Polar organic compounds, such as dimethylsulfoxide and butyric acid, are known to induce differentiation in Friend erythroleukemia cells as well as in other cell types. It has been found that many of the compounds that induce cellular differentiation, inhibit 3H‐thymidine incorporation and induce cell damage when incubated with leukemic cells from patients with acute or chronic myelogenous or acute lymphocytic leukemia. These effects are time and dose dependent. Among the compounds tested, butyrate was the most potent. Parenteral administration of butyrate (500 mg/kg/day) for ten days to a child with acute myelogenous leukemia in relapse, and resistant to conventional therapy, resulted in elimination of myeloblasts from the peripheral blood, an increase in mature myeloid cells and a reduction in 3H‐thymidine uptake by the patient's peripheral blood cells. Bone marrow myeloblasts were reduced from 70‐80% to 20% following the course of intravenous butyrate. No impairment of liver or renal function and no coagulation abnormalities were observed during butyrate treatment. Organic agents that induce cell differentiation may provide additional reagents for the clinical management of selected cases of leukemia.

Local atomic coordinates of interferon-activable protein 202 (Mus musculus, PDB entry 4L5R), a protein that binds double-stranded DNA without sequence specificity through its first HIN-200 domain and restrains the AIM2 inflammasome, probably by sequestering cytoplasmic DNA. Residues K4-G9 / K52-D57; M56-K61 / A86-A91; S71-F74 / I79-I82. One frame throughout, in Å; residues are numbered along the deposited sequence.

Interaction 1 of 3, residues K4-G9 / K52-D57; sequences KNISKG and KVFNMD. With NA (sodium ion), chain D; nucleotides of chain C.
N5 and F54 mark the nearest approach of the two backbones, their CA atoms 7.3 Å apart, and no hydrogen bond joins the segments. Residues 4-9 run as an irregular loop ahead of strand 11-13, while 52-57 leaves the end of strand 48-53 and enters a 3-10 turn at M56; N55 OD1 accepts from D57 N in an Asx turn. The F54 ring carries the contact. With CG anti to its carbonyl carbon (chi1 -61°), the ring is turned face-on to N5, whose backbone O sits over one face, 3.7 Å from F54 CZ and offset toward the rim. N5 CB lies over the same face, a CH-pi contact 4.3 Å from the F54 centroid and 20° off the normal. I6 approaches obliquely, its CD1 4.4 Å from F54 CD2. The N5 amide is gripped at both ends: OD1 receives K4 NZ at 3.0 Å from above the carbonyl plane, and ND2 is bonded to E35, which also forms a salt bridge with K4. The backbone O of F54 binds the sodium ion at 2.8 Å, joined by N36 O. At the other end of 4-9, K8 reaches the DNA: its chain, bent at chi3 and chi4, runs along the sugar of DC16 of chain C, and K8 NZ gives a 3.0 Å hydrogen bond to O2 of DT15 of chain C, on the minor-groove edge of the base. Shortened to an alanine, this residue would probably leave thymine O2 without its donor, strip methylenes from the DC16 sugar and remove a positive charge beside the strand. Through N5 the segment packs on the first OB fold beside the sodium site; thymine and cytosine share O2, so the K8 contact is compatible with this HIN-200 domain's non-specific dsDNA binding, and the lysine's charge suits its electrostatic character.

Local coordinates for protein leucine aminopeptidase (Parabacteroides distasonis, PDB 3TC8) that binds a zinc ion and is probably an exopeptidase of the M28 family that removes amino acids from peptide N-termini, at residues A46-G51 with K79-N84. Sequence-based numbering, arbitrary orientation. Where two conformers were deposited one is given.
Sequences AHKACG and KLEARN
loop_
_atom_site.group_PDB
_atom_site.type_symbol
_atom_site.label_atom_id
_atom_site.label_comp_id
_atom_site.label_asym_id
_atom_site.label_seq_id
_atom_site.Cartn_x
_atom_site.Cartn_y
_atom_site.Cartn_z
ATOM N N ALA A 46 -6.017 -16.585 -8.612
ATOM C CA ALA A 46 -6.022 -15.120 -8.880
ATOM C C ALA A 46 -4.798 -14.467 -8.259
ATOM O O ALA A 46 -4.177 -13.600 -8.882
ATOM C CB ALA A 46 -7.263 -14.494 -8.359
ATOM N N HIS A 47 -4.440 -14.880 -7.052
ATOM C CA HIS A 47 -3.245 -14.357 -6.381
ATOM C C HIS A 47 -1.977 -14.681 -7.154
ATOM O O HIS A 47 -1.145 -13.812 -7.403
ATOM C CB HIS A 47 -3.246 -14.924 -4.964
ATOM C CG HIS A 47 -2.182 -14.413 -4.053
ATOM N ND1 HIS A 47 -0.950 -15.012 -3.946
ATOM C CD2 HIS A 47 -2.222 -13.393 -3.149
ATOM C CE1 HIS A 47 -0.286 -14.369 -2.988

|Number of pages||6|
|State||Published - 1 Jan 1983|